Qin, Y.-J.; Zabludoff, A.; Kisley, M.; Liu, Y.; Arcavi, I.; Barnard, K.; Behroozi, P.; French, K.D.; McCully, C.; Merchant, N.; et al. (American Astronomical Society, 2022)
      Understanding the preferences of transient types for host galaxies with certain characteristics is key to studies of transient physics and galaxy evolution, as well as to transient identification and classification in the LSST era. Here we describe a value-added database of extragalactic transients - supernovae, tidal disruption events, gamma-ray bursts, and other rare events - and their host galaxy properties. Based on reported coordinates, redshifts, and host galaxies (if known) of events, we cross-identify their host galaxies or most likely host candidates in various value-added or survey catalogs, and compile the existing photometric, spectroscopic, and derived physical properties of the host galaxies in these catalogs. This new database covers photometric measurements from the far-ultraviolet to mid-infrared. Spectroscopic measurements and derived physical properties are also available for a smaller subset of hosts. For our 36,333 unique events, we have cross-identified 13,753 host galaxies using host names, plus 4480 using host coordinates. Besides those with known hosts, there are 18,100 transients with newly identified host candidates. This large database will allow explorations of the connections of transients to their hosts, including a path toward transient alert filtering and probabilistic classification based on host properties. © 2022. The Author(s). Published by the American Astronomical Society.
    • Searches after Gravitational Waves Using ARizona Observatories (SAGUARO): Observations and Analysis from Advanced LIGO/Virgo's Third Observing Run

      Paterson, K.; Lundquist, M.J.; Rastinejad, J.C.; Fong, W.; Sand, D.J.; Andrews, J.E.; Amaro, R.C.; Eskandari, O.; Wyatt, S.; Daly, P.N.; et al. (IOP Publishing Ltd, 2021)
      With the conclusion of the third observing run for Advanced LIGO/Virgo (O3), we present a detailed analysis of both triggered and serendipitous observations of 17 gravitational-wave (GW) events (7 triggered and 10 purely serendipitous) from the Searches After Gravitational-waves Using ARizona Observatories (SAGUARO) program. We searched a total of 4935 deg2 down to a median 5σ transient detection depth of 21.1 AB mag using the Mt. Lemmon 1.5 m telescope, the discovery engine for SAGUARO. In addition to triggered events within 24 hr, our transient search encompassed a time interval following GW events of <120 hr, providing observations on ∼1/2 of the events accessible to the Mt. Lemmon 1.5 m telescope. We covered 2.1%-86% of the LVC total probability (P total) for individual events, with a median P total ≈ 8% within <120 hr. Following improvements to our pipeline and the addition of serendipitous observations, we find a total of seven new optical candidates across five GW events, which we are unable to rule out after searching for additional information and comparing to kilonova models. Using both publicly available and our own late-time data, we investigated a total of 252 optical candidates for these 17 events, finding that only 65% were followed up in some capacity by the community. Of the total 252 candidates, we are able to rule out an additional 12 previously reported counterpart candidates. In light of these results, we discuss lessons learned from the SAGUARO GW counterpart search. We discuss how community coordination of observations and candidate follow-up, as well as the role of archival data, are crucial to improving the efficiency of follow-up efforts and preventing unnecessary duplication of effort with limited electromagnetic resources. © 2021. The American Astronomical Society. All rights reserved..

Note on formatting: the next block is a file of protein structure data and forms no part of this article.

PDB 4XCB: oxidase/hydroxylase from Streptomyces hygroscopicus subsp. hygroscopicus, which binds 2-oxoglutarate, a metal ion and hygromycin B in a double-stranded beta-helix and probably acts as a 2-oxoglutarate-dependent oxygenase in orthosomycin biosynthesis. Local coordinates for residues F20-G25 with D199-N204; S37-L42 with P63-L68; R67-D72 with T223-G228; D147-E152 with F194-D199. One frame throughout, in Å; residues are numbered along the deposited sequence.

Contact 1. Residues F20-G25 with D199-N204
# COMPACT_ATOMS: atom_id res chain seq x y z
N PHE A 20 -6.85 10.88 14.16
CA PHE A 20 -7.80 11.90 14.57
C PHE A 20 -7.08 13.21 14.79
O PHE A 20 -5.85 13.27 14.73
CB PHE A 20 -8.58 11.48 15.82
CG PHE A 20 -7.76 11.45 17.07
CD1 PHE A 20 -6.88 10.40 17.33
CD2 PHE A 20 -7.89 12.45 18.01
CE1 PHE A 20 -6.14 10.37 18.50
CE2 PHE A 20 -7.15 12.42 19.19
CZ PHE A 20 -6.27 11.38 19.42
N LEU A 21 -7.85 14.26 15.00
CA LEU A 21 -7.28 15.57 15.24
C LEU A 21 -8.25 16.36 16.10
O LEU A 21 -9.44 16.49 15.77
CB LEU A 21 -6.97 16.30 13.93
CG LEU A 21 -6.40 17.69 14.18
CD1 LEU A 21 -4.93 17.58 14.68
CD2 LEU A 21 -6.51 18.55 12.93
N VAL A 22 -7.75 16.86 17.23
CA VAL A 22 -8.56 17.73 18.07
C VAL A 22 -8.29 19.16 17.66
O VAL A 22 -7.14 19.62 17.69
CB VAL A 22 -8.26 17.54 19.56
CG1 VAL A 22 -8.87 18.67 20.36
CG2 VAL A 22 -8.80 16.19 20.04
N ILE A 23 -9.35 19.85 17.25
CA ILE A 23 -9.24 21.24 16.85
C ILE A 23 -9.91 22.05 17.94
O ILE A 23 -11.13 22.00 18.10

• Searches after Gravitational Waves Using ARizona Observatories (SAGUARO): System Overview and First Results from Advanced LIGO/Virgo’s Third Observing Run

      Lundquist, M. J.; Sand, D. J.; Andrews, J. E.; Shivaei, I.; Daly, P. N.; Christensen, E.; Gibbs, A. R.; Shelly, F.; Wyatt, S.; Amaro, R. C.; et al. (IOP PUBLISHING LTD, 2019-08-15)
      We present Searches After Gravitational-waves Using ARizona Observatories (SAGUARO), a comprehensive effort dedicated to the discovery and characterization of optical counterparts to gravitational-wave (GW) events. SAGUARO utilizes ground-based facilities ranging from 1.5 to 10 m in diameter, located primarily in the Northern Hemisphere. We provide an overview of SAGUARO's telescopic resources, its pipeline for transient detection, and its database for candidate visualization. We describe SAGUARO' s discovery component, which utilizes the 5 deg 2 field of view optical imager on the Mt. Lemmon 1.5 m telescope, reaching limits of approximate to 21.3 AB mag while rapidly tiling large areas. We also describe the follow-up component of SAGUARO, used for rapid vetting and monitoring of optical candidates. With the onset of Advanced LIGO/Virgo's third observing run, we present results from the first three SAGUARO searches following the GW events S190408an, S190425z and S190426c, which serve as a valuable proof-of-concept of SAGUARO. We triggered and searched 15, 60, and 60 deg(2) respectively, 17.6, 1.4, and 41.8 hr after the initial GW alerts. We covered 7.8%, 3.0%, and 5.1% of the total probability within the GW event localizations, reaching 3 sigma limits of 19.8, 21.3, and 20.8 AB mag, respectively. Although no viable counterparts associated with these events were found, we recovered six known transients and ruled out five potential candidates. We also present Large Binocular Telescope spectroscopy of PS19eq/SN2019ebq, a promising kilonova candidate that was later determined to be a supernova. With the ability to tile large areas and conduct detailed follow-up, SAGUARO represents a significant addition to GW counterpart searches.